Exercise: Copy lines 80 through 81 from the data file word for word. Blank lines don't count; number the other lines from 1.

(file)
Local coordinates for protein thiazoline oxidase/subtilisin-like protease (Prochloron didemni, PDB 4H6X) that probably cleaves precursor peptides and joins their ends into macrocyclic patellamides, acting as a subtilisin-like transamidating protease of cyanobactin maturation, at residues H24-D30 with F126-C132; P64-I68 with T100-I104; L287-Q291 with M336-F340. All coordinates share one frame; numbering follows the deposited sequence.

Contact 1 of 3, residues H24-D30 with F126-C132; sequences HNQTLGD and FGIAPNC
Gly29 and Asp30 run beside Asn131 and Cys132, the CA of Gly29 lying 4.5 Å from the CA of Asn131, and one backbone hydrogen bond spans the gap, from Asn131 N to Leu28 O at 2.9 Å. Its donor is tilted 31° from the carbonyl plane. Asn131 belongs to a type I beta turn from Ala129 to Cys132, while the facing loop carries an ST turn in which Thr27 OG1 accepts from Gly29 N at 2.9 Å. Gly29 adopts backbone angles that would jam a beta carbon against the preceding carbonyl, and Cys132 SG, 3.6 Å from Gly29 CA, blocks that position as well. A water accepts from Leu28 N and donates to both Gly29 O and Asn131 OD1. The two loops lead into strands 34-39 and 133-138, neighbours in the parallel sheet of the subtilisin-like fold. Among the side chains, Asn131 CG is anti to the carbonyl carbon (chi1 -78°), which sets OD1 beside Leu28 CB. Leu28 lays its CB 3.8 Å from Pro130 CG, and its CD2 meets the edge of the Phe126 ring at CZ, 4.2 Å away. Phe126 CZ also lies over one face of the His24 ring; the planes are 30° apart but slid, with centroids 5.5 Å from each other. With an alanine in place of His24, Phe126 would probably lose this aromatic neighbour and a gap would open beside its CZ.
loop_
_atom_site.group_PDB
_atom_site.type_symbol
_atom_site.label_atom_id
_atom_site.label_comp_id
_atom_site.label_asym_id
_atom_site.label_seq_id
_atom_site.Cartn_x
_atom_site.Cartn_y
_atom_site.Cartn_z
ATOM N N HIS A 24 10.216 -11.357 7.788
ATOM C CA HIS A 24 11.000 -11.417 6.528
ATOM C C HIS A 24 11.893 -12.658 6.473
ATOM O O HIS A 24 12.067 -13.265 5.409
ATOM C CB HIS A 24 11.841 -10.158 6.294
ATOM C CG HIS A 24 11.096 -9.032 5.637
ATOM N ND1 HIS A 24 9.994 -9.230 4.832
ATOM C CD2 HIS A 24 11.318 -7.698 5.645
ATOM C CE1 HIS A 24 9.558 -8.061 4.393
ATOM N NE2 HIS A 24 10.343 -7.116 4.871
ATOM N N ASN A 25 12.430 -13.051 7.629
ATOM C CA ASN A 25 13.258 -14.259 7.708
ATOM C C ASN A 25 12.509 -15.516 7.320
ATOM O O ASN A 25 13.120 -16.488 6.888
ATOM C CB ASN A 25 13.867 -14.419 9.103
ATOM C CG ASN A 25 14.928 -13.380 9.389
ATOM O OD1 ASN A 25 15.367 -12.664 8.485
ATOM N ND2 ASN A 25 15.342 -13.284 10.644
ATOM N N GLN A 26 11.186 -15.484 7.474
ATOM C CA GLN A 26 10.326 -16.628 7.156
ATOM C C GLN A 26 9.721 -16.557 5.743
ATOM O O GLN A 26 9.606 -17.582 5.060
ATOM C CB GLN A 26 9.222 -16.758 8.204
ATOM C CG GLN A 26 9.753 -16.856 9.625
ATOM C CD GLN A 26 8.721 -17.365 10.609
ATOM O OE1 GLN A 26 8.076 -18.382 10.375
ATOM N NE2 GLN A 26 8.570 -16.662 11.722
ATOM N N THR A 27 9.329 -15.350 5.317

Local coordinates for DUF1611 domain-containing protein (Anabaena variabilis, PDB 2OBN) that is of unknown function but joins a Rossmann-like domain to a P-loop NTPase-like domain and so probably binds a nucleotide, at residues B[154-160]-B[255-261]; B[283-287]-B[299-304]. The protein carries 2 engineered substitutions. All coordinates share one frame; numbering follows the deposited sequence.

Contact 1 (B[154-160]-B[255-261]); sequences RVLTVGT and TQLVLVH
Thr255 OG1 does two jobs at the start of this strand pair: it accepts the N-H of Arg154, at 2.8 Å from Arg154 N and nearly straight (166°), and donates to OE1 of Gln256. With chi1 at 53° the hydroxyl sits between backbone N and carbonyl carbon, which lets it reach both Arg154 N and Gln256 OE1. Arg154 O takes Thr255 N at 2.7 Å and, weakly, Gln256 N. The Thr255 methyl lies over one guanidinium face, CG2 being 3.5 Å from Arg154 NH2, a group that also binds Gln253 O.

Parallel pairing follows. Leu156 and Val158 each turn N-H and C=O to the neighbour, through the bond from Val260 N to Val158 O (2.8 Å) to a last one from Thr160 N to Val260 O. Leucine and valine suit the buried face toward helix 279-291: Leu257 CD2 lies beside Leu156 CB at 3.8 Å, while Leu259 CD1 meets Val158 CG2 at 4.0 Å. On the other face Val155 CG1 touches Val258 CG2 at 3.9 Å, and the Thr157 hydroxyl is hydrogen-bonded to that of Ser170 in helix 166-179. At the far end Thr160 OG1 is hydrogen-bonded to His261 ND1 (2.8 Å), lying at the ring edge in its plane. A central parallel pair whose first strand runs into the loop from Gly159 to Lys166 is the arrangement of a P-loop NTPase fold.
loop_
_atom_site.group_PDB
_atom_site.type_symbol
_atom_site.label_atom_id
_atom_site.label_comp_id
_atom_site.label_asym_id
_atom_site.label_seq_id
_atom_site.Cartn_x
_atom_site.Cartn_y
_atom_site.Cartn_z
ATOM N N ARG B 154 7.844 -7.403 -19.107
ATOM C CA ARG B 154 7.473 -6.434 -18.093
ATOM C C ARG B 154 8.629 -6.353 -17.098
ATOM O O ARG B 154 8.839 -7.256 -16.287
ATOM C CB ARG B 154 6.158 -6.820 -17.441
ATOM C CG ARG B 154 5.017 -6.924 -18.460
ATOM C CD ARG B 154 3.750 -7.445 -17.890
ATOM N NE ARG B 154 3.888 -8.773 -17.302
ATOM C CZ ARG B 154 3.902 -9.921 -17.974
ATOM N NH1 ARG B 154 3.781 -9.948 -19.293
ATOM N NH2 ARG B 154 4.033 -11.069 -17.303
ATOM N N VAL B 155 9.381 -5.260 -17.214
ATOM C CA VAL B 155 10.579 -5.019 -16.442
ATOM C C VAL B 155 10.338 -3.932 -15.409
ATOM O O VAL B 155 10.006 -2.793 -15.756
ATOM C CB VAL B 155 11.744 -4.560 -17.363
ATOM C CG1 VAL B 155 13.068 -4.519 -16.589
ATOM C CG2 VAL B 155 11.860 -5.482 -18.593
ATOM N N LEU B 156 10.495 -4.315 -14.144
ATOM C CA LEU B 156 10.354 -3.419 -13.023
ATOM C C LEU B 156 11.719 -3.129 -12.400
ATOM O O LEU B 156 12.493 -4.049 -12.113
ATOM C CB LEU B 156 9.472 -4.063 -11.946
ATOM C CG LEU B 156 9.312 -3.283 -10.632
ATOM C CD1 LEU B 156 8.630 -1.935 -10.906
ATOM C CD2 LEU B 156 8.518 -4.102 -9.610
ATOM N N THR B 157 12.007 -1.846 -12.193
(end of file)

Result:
ATOM C CD1 LEU B 156 8.630 -1.935 -10.906
ATOM C CD2 LEU B 156 8.518 -4.102 -9.610